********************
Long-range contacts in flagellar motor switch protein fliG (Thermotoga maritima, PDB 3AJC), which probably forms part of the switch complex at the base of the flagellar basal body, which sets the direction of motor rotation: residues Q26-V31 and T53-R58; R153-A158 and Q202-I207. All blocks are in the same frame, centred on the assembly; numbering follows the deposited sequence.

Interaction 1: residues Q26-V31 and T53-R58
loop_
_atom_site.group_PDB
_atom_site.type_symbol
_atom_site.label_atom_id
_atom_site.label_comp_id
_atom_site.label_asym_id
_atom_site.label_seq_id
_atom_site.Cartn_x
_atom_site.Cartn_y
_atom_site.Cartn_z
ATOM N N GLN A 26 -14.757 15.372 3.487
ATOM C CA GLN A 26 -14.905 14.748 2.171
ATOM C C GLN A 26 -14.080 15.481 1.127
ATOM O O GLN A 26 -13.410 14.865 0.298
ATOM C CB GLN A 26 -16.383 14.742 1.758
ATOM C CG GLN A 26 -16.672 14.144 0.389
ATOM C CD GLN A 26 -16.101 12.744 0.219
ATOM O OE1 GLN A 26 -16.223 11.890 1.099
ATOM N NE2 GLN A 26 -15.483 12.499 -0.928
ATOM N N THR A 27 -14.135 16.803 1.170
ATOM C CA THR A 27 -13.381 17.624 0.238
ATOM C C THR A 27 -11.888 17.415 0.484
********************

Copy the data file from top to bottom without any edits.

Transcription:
Long-range contacts in flagellar motor switch protein fliG (Thermotoga maritima, PDB 3AJC), which probably forms part of the switch complex at the base of the flagellar basal body, which sets the direction of motor rotation: residues Q26-V31 and T53-R58; R153-A158 and Q202-I207. All blocks are in the same frame, centred on the assembly; numbering follows the deposited sequence.

Interaction 1: residues Q26-V31 and T53-R58
loop_
_atom_site.group_PDB
_atom_site.type_symbol
_atom_site.label_atom_id
_atom_site.label_comp_id
_atom_site.label_asym_id
_atom_site.label_seq_id
_atom_site.Cartn_x
_atom_site.Cartn_y
_atom_site.Cartn_z
ATOM N N GLN A 26 -14.757 15.372 3.487
ATOM C CA GLN A 26 -14.905 14.748 2.171
ATOM C C GLN A 26 -14.080 15.481 1.127
ATOM O O GLN A 26 -13.410 14.865 0.298
ATOM C CB GLN A 26 -16.383 14.742 1.758
ATOM C CG GLN A 26 -16.672 14.144 0.389
ATOM C CD GLN A 26 -16.101 12.744 0.219
ATOM O OE1 GLN A 26 -16.223 11.890 1.099
ATOM N NE2 GLN A 26 -15.483 12.499 -0.928
ATOM N N THR A 27 -14.135 16.803 1.170
ATOM C CA THR A 27 -13.381 17.624 0.238
ATOM C C THR A 27 -11.888 17.415 0.484